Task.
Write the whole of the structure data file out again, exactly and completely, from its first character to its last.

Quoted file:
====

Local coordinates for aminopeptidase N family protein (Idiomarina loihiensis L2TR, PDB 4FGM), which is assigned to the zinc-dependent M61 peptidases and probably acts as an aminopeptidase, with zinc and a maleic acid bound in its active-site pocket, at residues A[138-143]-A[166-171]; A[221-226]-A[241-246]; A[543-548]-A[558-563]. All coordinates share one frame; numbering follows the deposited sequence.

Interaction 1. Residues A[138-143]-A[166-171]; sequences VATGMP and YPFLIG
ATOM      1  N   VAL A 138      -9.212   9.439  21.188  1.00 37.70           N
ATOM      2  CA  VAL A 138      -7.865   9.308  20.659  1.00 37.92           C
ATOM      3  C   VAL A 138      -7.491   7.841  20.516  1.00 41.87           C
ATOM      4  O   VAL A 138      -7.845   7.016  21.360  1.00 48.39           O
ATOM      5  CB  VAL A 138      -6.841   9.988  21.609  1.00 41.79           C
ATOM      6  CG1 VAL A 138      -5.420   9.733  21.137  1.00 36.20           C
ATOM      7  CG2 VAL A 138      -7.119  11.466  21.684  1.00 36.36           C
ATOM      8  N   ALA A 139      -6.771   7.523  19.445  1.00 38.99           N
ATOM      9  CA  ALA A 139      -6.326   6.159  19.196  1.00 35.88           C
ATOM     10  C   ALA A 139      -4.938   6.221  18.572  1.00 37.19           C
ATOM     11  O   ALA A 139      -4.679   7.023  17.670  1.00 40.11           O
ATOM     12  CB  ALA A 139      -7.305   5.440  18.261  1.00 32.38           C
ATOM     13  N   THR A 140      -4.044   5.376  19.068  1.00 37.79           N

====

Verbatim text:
Local coordinates for aminopeptidase N family protein (Idiomarina loihiensis L2TR, PDB 4FGM), which is assigned to the zinc-dependent M61 peptidases and probably acts as an aminopeptidase, with zinc and a maleic acid bound in its active-site pocket, at residues A[138-143]-A[166-171]; A[221-226]-A[241-246]; A[543-548]-A[558-563]. All coordinates share one frame; numbering follows the deposited sequence.

Interaction 1. Residues A[138-143]-A[166-171]; sequences VATGMP and YPFLIG
ATOM      1  N   VAL A 138      -9.212   9.439  21.188  1.00 37.70           N
ATOM      2  CA  VAL A 138      -7.865   9.308  20.659  1.00 37.92           C
ATOM      3  C   VAL A 138      -7.491   7.841  20.516  1.00 41.87           C
ATOM      4  O   VAL A 138      -7.845   7.016  21.360  1.00 48.39           O
ATOM      5  CB  VAL A 138      -6.841   9.988  21.609  1.00 41.79           C
ATOM      6  CG1 VAL A 138      -5.420   9.733  21.137  1.00 36.20           C
ATOM      7  CG2 VAL A 138      -7.119  11.466  21.684  1.00 36.36           C
ATOM      8  N   ALA A 139      -6.771   7.523  19.445  1.00 38.99           N
ATOM      9  CA  ALA A 139      -6.326   6.159  19.196  1.00 35.88           C
ATOM     10  C   ALA A 139      -4.938   6.221  18.572  1.00 37.19           C
ATOM     11  O   ALA A 139      -4.679   7.023  17.670  1.00 40.11           O
ATOM     12  CB  ALA A 139      -7.305   5.440  18.261  1.00 32.38           C
ATOM     13  N   THR A 140      -4.044   5.376  19.068  1.00 37.79           N